“I was so flexible and always saying ‘Oh, everything’s fine,’ even when it wasn’t really fine. Business ownership has made me better about setting boundaries.”

She points to the cancellation policy she put in place for Agua y Sangre to discourage no-show clients or last-minute cancellations. She says she feels empowered when she decides whether to enforce it or waive it, depending on the circumstances.

“Seeing who I am now; it’s so different than a few years ago,” Michelle said. “I’m that much happier. I’m still not super confident about saying no, but I’m figuring it out.”

“I worry a lot,” Michelle said. “There’s a lot of fear around failing, and it’s a little numbing. Fear has made my business stagnant. Out of fear, I don’t post new services or things on social media. I wonder if people are going to criticize me, and it slows things down. I don’t want to give in to that this year. If I make a mistake, I make a mistake.”

It was in Boot Camp that Michelle said she first believed Agua y Sangre could be her full-time job.

“The way RMMFI teaches makes owning a business so accessible,” she said. “It’s not like reading IRS documents. It feels like it interweaves into what you’re already doing naturally.”

She also said she’s grateful for all the other business owners she met through RMMFI. “It feels good to have people you know in a similar boat,” she said.

She keeps in touch with many entrepreneurs from her Boot Camp class and others in RMMFI’s Post-Boot Camp program. They and RMMFI staff encouraged her to offer special multi-massage packages and raise her rates when her business reached a certain level last winter. She’s currently sharing ideas about best practices for hiring and hoping to take on her first employee in the coming months.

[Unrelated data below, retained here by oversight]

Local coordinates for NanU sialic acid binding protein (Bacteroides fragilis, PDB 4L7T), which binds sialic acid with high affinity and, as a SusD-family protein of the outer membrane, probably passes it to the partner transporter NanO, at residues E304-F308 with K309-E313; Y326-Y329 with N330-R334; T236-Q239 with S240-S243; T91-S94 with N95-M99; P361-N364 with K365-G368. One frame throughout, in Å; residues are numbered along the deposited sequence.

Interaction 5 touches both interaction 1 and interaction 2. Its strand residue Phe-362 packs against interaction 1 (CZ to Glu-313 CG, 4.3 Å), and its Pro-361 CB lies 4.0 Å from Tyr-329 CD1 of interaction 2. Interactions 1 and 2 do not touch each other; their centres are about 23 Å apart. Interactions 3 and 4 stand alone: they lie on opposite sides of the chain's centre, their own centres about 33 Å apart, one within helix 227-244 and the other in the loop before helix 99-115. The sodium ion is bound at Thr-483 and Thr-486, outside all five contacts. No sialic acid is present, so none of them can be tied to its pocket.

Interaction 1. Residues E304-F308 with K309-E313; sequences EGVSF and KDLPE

“The difference is how fulfilled I feel,” Michelle said. “In past jobs, I didn’t always feel respected or well paid for my time. Then the work itself became daunting really soon. In owning my own business, I don’t have those challenges. I’ve brought in a certain clientele, and I really enjoy seeing them all.”

Another perk for Michelle: making her own schedule. “I was never a morning person,” she said. But she had to report to one of her past jobs at 7 am and was always running late. “Now, I really like being able to schedule clients when it fits.”

“Clear your schedule to do some work, and be open to learning new things,” Michelle said.

One thing she suggests – and something she only recently feels like she’s mastered – is carefully considering your business’s target market of customers. In theory, anyone could be a massage client, but of course, “everyone” is not Agua y Sangre’s true target market. In fact, as Michelle has realized, her clients aren’t even ‘all people who want massages.’

“I don’t promote my business too broadly to body builders and people who want sports massages,” she said. “And not so much for people who need specialized massage rehab after something like a car accident. In general, I work with many people who are caregivers, who do emotional labor, or people of color or LGBTQ people.”

Michelle admits it took her awhile to hone in on her business’s true target market, but now that she has she’s grateful for the process. “I feel like I’ve attracted clients who were meant to be part of the practice,” she said.

RELATED: Michelle is just one of many inspiring small business owners we are meeting through Rocky Mountain MicroFinance Institute — including the organization’s founders themselves. Check out more of these Real Owners’ stories in our special series.